The construction industry is poised to experience 7% job growth through 2030, according to the Bureau of Labor Statistics. Plus, data show the construction industry may need to hire an additional 430,000 workers in 2021 to keep up with the surge in demand. That means that now is the time to consider pursuing careers in construction, particularly in your area of interest and expertise. Read on to learn the benefits of working in this popular field, common specializations, and what it takes to succeed.
7 benefits of construction jobs
There are a number of reasons to pursue a career in construction.
- High demand. There is a major demand for tradespeople today, especially for residential home projects, thanks to limited real estate inventory.
- Active lifestyle. Not everyone thrives behind a desk all day. If you’d rather be outside than in front of a computer, construction work could be for you.
- Accessible job training. Most construction companies offer job training and apprenticeship programs to help you gain experience.
- Tangible results. Whether you’re building homes or repairing roads, construction work gives you the satisfaction of seeing the fruits of your labor.
- Room to grow. As you gain experience, you could grow into a leadership position, such as a construction manager, or open your own business.
- Collaborative work environment. Construction is a team effort. If you enjoy working with others to complete a goal, then you’ll enjoy this type of work environment.
- Job availability nationwide. Cities and towns across the nation are building homes, commercial buildings, and infrastructure projects. You’ll likely find opportunities in construction no matter where you live.
Top 10 careers in construction
There are a wide range of specializations you can focus on in your construction career path. Here are 10 common (and growing) options to consider.
Electricians work on electrical systems, communications, controls and lighting. They install, maintain and repair in residential and commercial settings.
Duties may include:
- Installing electrical systems and wiring
- Identifying and fixing issues within broken systems
This career is expected to grow 9% by 2030, according to the BLS. Many prospective electricians start their career by going to a trade school, followed by a four- or five-year paid apprenticeship program. In most states, you’ll also be required to pass a licensing exam.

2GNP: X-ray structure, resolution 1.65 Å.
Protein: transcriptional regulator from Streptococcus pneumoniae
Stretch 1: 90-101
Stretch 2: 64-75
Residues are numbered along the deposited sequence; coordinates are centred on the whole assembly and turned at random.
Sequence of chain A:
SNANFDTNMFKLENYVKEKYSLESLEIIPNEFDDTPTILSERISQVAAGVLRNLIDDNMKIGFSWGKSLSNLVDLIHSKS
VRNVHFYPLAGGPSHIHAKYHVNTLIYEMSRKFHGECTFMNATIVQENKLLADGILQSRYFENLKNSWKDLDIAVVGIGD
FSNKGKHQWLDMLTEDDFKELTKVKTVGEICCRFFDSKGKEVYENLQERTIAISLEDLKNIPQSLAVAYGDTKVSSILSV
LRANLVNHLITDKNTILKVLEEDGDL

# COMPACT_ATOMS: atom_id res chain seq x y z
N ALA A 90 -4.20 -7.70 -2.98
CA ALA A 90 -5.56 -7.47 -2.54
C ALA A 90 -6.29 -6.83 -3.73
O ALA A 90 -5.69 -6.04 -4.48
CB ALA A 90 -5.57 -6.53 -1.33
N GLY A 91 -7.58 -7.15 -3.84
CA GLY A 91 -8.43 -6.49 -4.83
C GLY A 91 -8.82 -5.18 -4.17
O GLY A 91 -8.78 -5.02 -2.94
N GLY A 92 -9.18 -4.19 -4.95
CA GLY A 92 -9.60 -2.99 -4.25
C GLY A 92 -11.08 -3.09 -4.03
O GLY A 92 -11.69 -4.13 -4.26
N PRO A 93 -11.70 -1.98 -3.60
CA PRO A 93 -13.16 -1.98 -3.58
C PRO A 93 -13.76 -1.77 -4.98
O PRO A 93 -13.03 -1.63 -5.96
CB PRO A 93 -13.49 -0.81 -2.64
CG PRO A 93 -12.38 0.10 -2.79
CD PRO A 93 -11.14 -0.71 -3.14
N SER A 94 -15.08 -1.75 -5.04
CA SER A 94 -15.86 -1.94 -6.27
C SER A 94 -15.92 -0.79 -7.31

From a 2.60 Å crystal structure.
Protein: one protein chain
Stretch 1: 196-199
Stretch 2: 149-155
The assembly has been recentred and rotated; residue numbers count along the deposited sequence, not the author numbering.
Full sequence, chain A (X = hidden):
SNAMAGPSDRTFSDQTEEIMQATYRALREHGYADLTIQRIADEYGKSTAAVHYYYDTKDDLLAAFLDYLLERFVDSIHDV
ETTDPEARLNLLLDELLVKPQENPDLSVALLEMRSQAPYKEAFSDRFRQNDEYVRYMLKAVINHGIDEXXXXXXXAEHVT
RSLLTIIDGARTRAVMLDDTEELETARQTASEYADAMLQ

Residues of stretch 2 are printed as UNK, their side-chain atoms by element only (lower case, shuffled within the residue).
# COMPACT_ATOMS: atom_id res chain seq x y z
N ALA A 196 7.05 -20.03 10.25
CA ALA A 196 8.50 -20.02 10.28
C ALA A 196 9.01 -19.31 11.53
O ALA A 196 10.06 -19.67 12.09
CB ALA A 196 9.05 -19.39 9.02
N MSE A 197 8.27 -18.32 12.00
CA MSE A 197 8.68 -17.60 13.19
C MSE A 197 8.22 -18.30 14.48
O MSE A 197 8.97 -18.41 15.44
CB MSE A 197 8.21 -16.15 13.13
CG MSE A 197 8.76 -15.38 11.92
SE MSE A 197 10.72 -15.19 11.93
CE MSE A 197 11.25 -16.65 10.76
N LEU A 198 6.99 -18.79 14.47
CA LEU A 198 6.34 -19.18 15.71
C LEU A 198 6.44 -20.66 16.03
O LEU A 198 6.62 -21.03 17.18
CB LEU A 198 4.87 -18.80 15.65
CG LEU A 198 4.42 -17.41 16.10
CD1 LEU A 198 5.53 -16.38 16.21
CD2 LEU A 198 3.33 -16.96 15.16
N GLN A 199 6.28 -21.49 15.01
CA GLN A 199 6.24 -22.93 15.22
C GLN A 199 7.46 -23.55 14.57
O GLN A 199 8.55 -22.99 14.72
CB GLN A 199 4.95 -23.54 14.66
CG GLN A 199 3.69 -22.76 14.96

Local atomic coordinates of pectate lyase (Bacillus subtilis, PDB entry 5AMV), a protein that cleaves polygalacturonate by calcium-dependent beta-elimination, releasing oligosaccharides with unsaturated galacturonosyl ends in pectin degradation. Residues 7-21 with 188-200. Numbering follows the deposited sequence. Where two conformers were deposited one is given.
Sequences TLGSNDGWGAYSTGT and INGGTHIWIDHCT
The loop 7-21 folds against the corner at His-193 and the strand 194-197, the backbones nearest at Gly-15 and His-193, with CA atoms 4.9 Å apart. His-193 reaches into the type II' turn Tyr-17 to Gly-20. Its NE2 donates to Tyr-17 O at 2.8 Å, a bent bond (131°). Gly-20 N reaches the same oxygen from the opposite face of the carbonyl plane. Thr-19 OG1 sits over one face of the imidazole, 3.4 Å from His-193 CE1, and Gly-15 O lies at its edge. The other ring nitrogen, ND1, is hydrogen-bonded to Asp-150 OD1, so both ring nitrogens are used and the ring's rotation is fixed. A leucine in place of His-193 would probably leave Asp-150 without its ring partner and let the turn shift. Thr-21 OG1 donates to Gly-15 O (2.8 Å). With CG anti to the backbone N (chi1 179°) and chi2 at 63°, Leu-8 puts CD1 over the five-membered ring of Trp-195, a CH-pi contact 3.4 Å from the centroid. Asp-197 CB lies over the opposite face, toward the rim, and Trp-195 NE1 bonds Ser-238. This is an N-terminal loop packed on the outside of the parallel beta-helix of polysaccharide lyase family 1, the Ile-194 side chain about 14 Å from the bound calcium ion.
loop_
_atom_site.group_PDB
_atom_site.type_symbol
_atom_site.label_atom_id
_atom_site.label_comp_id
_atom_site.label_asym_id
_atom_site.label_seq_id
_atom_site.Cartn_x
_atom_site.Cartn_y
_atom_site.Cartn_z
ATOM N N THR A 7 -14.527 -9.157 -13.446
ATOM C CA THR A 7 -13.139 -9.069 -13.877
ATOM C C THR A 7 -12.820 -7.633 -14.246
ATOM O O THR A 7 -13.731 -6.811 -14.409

There are many specializations within the carpentry field, from residential projects like building kitchen cabinets to infrastructure projects like building bridges. There are also specializations within carpentry, such as finish carpentry.
Duties may include building:
- Door frames
- Windows and molding
- Walls and floors
The job growth for carpenters is expected to remain slow at 2% through 2030. However, the BLS estimates there will be close to 90,000 job openings a year in this field. Experience is typically gained through on-the-job training.
Plumbers work on pipes and related fixtures in homes and commercial buildings, such as apartment buildings and factories.
Duties may include inspecting and repairing:
- Sinks and showers
- Toilets and sewage lines
- Garbage disposals
Job growth projection is below average through 2030, at just 5%. It’s common to enroll in an apprenticeship program, and state licensing is usually required.
4. Elevator installer
Elevator and escalator installers place systems and repair existing equipment. Some have to work in small machine rooms and elevator shafts.
Duties may include:
- Reading blueprints for installation
- Building elevator cars
- Connecting electrical wiring
- Troubleshooting mechanical issues
- Performing routine maintenance
The BLS estimates 6% job growth in this field. To get started, you’ll need to complete a four-year apprenticeship program. Most states require a license.
5. Construction worker
Becoming a construction worker is physically demanding, but as you gain experience on job sites, there’s the potential to become a construction manager or assume other leadership roles.
Duties may include:
- Preparing construction project sites
- Transporting materials
- Operating heavy machinery
- Building and digging
The job outlook for 2030 has a 7% growth rate. On-the-job training with a construction company is typically enough to gain experience. State licensing is not required.